By Karen Pierog
Nov 7 (Reuters) - Tuesday's repeal by Michigan voters of a
controversial law that enhanced the state's power to intervene
in financially troubled local governments and school districts
could open the door to municipal bankruptcy, the governor said
"That is something that could be a greater likelihood of
happening if we don't have Public Act 4," Governor Rick Snyder
said in a conference call with reporters.
Nearly 53 percent of voters rejected the 2011 emergency
manager law, known as Public Act 4, according to unofficial
The law, which gave state-appointed emergency managers the
power to run troubled governments and suspend collective
bargaining agreements, had been suspended ahead of the vote. It
was replaced by a former weaker law known as Public Act 72; that
act's resurrection is being challenged in court.
If the challenge is successful, Michigan would be left
without a law to deal with fiscally struggling governments.
Currently, three school districts and five cities have emergency
managers, while three cities, including Detroit, are operating
under consent agreements.
Even if Public Act 72 does remain in place, Snyder said
emergency managers might not be able to act quickly and
effectively to deal with problems, increasing the potential for
Chapter 9 bankruptcy filings "because that could be the only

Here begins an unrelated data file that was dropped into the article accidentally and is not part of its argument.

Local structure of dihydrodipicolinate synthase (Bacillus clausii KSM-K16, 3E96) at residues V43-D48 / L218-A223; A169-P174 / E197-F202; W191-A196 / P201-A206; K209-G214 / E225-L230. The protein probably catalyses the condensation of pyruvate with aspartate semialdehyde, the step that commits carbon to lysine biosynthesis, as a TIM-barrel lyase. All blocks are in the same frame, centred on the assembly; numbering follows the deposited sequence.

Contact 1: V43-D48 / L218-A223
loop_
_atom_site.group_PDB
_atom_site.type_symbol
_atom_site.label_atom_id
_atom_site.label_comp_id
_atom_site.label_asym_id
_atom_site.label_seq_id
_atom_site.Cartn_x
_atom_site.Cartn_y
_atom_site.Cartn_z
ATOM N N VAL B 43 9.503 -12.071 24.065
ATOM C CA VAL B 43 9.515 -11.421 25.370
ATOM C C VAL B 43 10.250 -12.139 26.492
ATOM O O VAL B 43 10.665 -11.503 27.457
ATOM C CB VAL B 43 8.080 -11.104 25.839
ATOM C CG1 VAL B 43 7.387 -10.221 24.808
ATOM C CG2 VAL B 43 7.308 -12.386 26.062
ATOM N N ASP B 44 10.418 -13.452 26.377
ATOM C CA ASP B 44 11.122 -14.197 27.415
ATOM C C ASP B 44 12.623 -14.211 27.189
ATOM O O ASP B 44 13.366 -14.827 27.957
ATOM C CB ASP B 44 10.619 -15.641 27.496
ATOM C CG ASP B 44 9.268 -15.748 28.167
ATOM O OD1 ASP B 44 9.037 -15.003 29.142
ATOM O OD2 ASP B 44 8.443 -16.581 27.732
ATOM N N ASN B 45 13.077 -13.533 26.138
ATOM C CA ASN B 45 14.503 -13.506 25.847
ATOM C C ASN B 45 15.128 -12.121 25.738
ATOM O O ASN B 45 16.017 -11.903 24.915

The Republican governor said he will be meeting with
legislative leaders to determine whether a new emergency manager
law could be crafted.
Greg Bowens, spokesman for a union-backed coalition that put
the repeal of Public Act 4 on the ballot, said the governor and
legislature need to respect the will of the people. The Stand Up
for Democracy coalition had objected to the law's ability to
usurp the power of local elected officials.
Snyder said a financial stability agreement that allowed
Detroit in April to skirt the appointment of an emergency
manager remains "solid" and should continue to be operational
even with the law's repeal.
Chris Mauro, head of municipals strategy at RBC Capital
Markets, said "a rebuff of the emergency manager law would have
negative credit consequences for some Michigan local
Credit rating agencies have warned that the law's
elimination could hurt already financially stressed local
governments, including Detroit, which saw its bond ratings
hammered lower into the junk category earlier this year.
Michigan voters on Tuesday also turned down a ballot measure
that would have required a two-thirds vote in each legislative
chamber or statewide voter approval for any new tax, tax
increase or for the expansion of the tax base.
Rating agencies had said the measure could limit the state's
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